Team Liquid mid laner Nicolaj Jensen furrows his brow. He’s thinking about where his team will place in the upcoming World Championship since their appearance is all but guaranteed. He checks off the major regions one by one: In Europe, G2 Esports are the only real threat. From China and Korea, there are one, maybe two, teams that could hope to challenge Liquid.
Jensen prefaces his rankings by saying Liquid haven’t faced off against an Eastern team since the Mid-Season Invitational, so he’s unsure of their relative strength. But he’s pretty sure of where they rank.
“We match up pretty well against the other top teams in other regions right now, so I’d probably place us somewhere in the top four,” Jensen told Dot Esports.
Jensen’s faith in his team is well-founded. Liquid are on the verge of making history in North America and becoming the first team to take home the trophy four splits in a row. Two best-of-five series stand between them and the title, and Jensen wants to carry his team to the finish line.
Jensen said he’s feeling less pressure to win than he did during the spring since he finally earned his first championship and now he’s more comfortable with Liquid.
This reduced pressure will help him play “more calmly,” though he hesitates to guarantee his team’s victory, only saying that they should “win in theory.”
“When I first joined the team, everyone was like, ‘Woah, this is a superstar team,’” Jensen said. “If Liquid didn’t win, it would be seen as a massive failure, especially on my part because I came in and I’ve never won anything before… Everyone is expecting us to win, and we’re looking like the best team right now.”
Part of his hesitation comes from challenges by TSM and Cloud9, Jensen’s former squad. While TSM had a poor regular season, Jensen acknowledges that they’ve historically performed better during the playoffs. He knows this is “probably the worst [TSM] have looked going into playoffs,” but he says he respects the team, especially star mid laner Søren “Bjergsen” Bjerg, too much to count them out just yet.
The team he’s more worried about is the one he’s most familiar with, Cloud9. Featuring a legitimate seven-man roster, Cloud9 have the flexibility and talent to compete with anyone. In the final week of the regular season, the team surged past a dominant CLG squad to take second in the regular split and secure a playoff bye. In part due to this late-season run by Cloud9, Jensen believes they’ll be a stronger opponent than CLG. In fact, he sees them as Liquid’s “only threat right now.”
He’s confident that his team will “smash” CLG if they meet during the playoffs due to their “easily exploitable” style, whereas he says Cloud9 are “strong at all points in the game.”
“I think C9 has looked pretty good,” Jensen said. “Obviously [CLG] are not a bad team, just when I watch CLG play I don’t get the same feeling as I do when I watch C9 play. CLG is good at teamfighting, but they’re lacking in a lot of areas that C9 is good at.”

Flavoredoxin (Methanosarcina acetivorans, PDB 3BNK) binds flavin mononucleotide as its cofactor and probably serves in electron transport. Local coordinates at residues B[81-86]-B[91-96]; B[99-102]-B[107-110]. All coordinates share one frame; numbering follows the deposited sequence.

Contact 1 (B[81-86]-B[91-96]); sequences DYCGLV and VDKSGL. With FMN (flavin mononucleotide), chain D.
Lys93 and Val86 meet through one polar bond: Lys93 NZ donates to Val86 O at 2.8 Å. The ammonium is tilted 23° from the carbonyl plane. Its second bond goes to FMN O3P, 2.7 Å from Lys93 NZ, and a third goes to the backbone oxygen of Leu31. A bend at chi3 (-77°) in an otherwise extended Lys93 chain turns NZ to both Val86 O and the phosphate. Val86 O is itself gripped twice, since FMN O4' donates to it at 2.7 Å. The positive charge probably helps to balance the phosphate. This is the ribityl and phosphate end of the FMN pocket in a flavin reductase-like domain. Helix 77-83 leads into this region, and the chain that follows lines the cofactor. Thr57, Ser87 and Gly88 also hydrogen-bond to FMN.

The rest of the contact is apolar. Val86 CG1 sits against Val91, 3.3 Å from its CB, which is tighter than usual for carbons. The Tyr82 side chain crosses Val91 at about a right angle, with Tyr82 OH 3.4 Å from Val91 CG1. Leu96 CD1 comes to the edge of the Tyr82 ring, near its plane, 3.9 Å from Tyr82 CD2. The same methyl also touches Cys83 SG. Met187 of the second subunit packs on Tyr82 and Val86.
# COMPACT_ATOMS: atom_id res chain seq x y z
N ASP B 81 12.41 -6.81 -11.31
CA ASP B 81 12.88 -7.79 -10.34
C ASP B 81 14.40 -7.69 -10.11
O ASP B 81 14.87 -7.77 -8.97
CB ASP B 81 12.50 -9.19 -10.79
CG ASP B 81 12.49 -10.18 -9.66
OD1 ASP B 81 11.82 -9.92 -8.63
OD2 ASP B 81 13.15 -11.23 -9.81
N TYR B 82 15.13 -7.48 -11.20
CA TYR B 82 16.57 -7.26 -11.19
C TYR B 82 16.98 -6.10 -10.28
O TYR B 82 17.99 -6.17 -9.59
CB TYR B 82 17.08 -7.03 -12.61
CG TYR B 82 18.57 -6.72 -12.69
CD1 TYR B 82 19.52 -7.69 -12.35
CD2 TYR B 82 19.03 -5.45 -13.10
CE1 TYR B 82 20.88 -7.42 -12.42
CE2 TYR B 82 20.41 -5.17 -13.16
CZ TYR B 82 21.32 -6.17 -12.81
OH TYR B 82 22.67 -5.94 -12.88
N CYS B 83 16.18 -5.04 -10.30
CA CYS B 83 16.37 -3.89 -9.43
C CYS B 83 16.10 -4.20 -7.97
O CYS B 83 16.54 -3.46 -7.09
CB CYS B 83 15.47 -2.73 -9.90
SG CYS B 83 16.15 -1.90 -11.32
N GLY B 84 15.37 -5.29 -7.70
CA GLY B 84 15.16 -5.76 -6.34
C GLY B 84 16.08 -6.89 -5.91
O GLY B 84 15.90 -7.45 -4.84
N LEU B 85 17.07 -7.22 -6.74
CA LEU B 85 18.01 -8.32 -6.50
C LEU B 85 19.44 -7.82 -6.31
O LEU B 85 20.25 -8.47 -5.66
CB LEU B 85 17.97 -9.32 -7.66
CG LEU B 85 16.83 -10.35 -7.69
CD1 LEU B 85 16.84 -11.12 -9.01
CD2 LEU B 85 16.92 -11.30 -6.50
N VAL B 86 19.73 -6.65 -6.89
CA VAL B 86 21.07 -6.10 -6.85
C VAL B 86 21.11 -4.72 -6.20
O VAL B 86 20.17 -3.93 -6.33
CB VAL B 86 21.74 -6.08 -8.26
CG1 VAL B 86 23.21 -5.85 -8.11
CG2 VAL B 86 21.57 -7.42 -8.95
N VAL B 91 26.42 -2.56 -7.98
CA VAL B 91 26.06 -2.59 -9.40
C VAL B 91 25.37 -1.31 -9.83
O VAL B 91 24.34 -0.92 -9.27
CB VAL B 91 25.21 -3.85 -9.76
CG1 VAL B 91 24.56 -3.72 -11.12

Another more personal obstacle for Jensen came up just recently. Less than a week ago, Jensen admitted to having serious wrist pain, which, if left untreated, could leave him unable to play League again.
Jensen knows the risks of overworking and damaging his wrists, so he says he’s been taking time off from practice and scrims in order to rest his wrists and prevent further injury. Laughing, he says he can barely stand to be in front of his computer now since he wants to avoid using a mouse or keyboard as much as possible.
He says the team has also been working around him. While Liquid would normally scrim more going into the playoffs, the squad will be taking two off-days a week (instead of the normal one) to give Jensen more rest. In addition, Academy player David “Insanity” Challe will be stepping in for Jensen during practices.
“The amount of practice I can get is very limited right now, so it’ll be different this time around,” Jensen said. “My wrists are not going to be healed in time for playoffs, so it sucks, but it’s just something that we’re going to have to deal with. If we’re lucky, I can play a bit more because right now I can barely play League.”
Despite this, Jensen remains sure that Liquid will be “the best team” by the time the World Championship rolls around, and part of his current recovery process is meant to enable him to be “in 100 percent condition” for the tournament.
While other teams may be focusing solely on the playoffs right now, Jensen says Liquid have been looking toward Worlds ever since their loss to G2 during the finals of MSI. He says the players and coaching staff had “long talks” about how they could improve, whether it be from an individual or team-wide perspective.
“It’s the goal for every team to want to win Worlds, but for us it’s a realistic goal,” Jensen said. “We had long talks about different points we want to change moving forward and what we think is required going forward… Everything we play for is with the goal of winning Worlds in mind.”
Jensen is supremely confident in his team, and for good reason. Poised to make history by being the first team in the LCS to win four splits in a row, Liquid are looking dominant domestically and have the international results to prove they’re more of a contender than a pretender.